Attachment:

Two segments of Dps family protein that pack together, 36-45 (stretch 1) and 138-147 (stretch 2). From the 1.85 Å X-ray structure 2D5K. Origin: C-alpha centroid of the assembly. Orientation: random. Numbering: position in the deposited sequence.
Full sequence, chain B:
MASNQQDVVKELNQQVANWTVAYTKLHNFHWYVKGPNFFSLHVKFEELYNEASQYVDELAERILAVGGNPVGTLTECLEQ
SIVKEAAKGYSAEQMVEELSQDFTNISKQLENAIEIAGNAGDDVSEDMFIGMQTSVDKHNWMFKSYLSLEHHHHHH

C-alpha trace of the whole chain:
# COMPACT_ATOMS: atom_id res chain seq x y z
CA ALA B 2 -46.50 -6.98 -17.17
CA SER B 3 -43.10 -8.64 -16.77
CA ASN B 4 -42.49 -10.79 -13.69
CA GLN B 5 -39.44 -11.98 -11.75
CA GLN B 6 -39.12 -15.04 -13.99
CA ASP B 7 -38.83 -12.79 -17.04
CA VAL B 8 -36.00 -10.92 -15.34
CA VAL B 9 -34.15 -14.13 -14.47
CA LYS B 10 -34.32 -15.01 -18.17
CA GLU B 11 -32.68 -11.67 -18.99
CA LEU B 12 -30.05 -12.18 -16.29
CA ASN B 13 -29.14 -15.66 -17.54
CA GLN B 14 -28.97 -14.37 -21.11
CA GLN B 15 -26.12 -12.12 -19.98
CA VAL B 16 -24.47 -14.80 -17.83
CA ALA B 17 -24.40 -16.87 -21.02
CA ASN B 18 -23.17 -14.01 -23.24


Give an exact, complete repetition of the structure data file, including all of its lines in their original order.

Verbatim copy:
Two segments of Dps family protein that pack together, 36-45 (stretch 1) and 138-147 (stretch 2). From the 1.85 Å X-ray structure 2D5K. Origin: C-alpha centroid of the assembly. Orientation: random. Numbering: position in the deposited sequence.
Full sequence, chain B:
MASNQQDVVKELNQQVANWTVAYTKLHNFHWYVKGPNFFSLHVKFEELYNEASQYVDELAERILAVGGNPVGTLTECLEQ
SIVKEAAKGYSAEQMVEELSQDFTNISKQLENAIEIAGNAGDDVSEDMFIGMQTSVDKHNWMFKSYLSLEHHHHHH

C-alpha trace of the whole chain:
# COMPACT_ATOMS: atom_id res chain seq x y z
CA ALA B 2 -46.50 -6.98 -17.17
CA SER B 3 -43.10 -8.64 -16.77
CA ASN B 4 -42.49 -10.79 -13.69
CA GLN B 5 -39.44 -11.98 -11.75
CA GLN B 6 -39.12 -15.04 -13.99
CA ASP B 7 -38.83 -12.79 -17.04
CA VAL B 8 -36.00 -10.92 -15.34
CA VAL B 9 -34.15 -14.13 -14.47
CA LYS B 10 -34.32 -15.01 -18.17
CA GLU B 11 -32.68 -11.67 -18.99
CA LEU B 12 -30.05 -12.18 -16.29
CA ASN B 13 -29.14 -15.66 -17.54
CA GLN B 14 -28.97 -14.37 -21.11
CA GLN B 15 -26.12 -12.12 -19.98
CA VAL B 16 -24.47 -14.80 -17.83
CA ALA B 17 -24.40 -16.87 -21.02
CA ASN B 18 -23.17 -14.01 -23.24